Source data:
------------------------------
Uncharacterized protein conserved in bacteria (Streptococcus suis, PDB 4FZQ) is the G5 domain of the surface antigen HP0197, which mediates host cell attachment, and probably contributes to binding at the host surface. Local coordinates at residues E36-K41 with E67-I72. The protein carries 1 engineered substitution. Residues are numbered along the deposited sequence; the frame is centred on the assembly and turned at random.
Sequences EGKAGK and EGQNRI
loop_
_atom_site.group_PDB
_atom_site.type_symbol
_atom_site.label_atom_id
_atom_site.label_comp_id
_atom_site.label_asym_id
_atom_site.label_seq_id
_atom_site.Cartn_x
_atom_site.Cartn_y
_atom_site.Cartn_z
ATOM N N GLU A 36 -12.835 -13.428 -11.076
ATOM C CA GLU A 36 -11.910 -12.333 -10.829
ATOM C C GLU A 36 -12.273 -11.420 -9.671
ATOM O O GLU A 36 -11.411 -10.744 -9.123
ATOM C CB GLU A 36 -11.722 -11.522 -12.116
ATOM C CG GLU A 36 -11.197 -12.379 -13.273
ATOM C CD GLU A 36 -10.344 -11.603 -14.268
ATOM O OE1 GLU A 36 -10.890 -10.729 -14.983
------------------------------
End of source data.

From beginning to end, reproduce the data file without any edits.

Uncharacterized protein conserved in bacteria (Streptococcus suis, PDB 4FZQ) is the G5 domain of the surface antigen HP0197, which mediates host cell attachment, and probably contributes to binding at the host surface. Local coordinates at residues E36-K41 with E67-I72. The protein carries 1 engineered substitution. Residues are numbered along the deposited sequence; the frame is centred on the assembly and turned at random.
Sequences EGKAGK and EGQNRI
loop_
_atom_site.group_PDB
_atom_site.type_symbol
_atom_site.label_atom_id
_atom_site.label_comp_id
_atom_site.label_asym_id
_atom_site.label_seq_id
_atom_site.Cartn_x
_atom_site.Cartn_y
_atom_site.Cartn_z
ATOM N N GLU A 36 -12.835 -13.428 -11.076
ATOM C CA GLU A 36 -11.910 -12.333 -10.829
ATOM C C GLU A 36 -12.273 -11.420 -9.671
ATOM O O GLU A 36 -11.411 -10.744 -9.123
ATOM C CB GLU A 36 -11.722 -11.522 -12.116
ATOM C CG GLU A 36 -11.197 -12.379 -13.273
ATOM C CD GLU A 36 -10.344 -11.603 -14.268
ATOM O OE1 GLU A 36 -10.890 -10.729 -14.983